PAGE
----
The weather has allowed for a trip to Artipelag, the creation of Baby Björn inventor, Björn Jacobsson, and a short drive from Stockholm.  This impressive  and harmonious building built into the rocks, in a stunning setting amongst pinewoods with spectacular views of the sea, is a great cultural hub with design and art exhibitions, restaurants and entertainment.  The current exhibition ‘Land meets Water’ on nature photography is worth seeing if in the area, and the building is definitely worth a visit.

artipelag_stockholm_17,1

Artipelag

Ett Hem, home from home

Had breakfast today at my absolute favourite hotel in Stockholm, the wonderful Ett Hem- a little gem hidden away on an unassuming street in the Lärkstaden area of Stockholm.  This twelve room hotel, which opened in 2012, is housed in an elegant red brick early twentieth century town house.  The design, by half Dane, Ilse Crawford, is exceptional, with every detail carefully thought through- modern and exciting Scandinavian lighting, Gottland sheepskins casually thrown over pretty wooden Arts and Crafts chairs, handspun rugs, gorgeous vases from leading Swedish design firm, Svenskt Tenn and engaging contemporary art.

Ett Hem

The staff are friendly and welcoming and the idea is is that you can relax on a sofa or armchair and have a glass of red wine or a cup of coffee and feel as though you were at home (an extremely elegant home).  The concept works and it is a really special place to stay- I can’t recommend it enough.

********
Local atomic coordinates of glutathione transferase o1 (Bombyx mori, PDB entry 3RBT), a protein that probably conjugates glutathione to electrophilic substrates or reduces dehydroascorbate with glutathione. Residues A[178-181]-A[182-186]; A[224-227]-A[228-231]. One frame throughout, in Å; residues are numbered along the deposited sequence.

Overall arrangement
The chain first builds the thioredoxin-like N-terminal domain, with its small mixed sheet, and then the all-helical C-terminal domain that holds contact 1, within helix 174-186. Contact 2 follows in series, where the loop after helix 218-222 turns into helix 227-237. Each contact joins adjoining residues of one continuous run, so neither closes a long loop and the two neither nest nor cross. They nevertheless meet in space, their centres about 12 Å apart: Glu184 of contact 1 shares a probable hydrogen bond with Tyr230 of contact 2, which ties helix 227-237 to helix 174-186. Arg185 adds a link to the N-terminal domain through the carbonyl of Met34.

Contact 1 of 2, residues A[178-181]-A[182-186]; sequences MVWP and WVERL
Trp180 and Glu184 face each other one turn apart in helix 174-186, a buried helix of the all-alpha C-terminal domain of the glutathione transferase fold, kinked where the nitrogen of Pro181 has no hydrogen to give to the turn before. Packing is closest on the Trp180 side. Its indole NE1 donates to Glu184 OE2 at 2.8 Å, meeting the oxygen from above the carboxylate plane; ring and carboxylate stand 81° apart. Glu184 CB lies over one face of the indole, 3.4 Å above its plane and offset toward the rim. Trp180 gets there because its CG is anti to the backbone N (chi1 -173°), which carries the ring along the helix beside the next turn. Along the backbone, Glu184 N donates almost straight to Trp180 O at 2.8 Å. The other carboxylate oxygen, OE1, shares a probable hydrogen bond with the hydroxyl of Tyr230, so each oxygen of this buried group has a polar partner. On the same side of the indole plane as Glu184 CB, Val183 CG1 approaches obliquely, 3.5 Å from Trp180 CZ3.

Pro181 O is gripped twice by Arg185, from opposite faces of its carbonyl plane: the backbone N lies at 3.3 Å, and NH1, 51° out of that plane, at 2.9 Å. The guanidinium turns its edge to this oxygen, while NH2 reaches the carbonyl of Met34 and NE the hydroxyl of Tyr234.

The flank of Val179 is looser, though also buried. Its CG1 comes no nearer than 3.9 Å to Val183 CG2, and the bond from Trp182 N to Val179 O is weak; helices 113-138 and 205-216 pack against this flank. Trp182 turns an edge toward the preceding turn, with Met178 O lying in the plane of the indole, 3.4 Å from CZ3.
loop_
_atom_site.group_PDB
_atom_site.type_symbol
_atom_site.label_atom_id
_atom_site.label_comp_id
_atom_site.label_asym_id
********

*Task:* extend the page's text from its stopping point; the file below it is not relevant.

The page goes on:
ETT HEM 1

Midsummer

The longest day of the year has now passed and the nights are gradually growing darker which will please those who struggle with the light pouring into their bedrooms bright and early in the morning.

Midsummer night is one of the biggest party evenings of the night in Sweden- with traditional Scandi food and lots of schnapps accompanied by silly schnapps songs.  On Midsummer Day, villagers dance round the maypole, and girls wear National dress with crowns of freshly picked summer flowers on their heads.

We had a little Midsummer dinner party in London, and I christened my new Danish Georg Jensen pyramid cutlery.  My friend made delicious toast Skagen- toast with prawns, mayonnaise, dill and lojrom (orange whitefish roe)- completely divine with champagne. The schnapps flowed; am not a frequent schnapps drinker and concluded the OP and Skåne varieties were my favourites; others are definitely extremely medicinal…

Midsummer food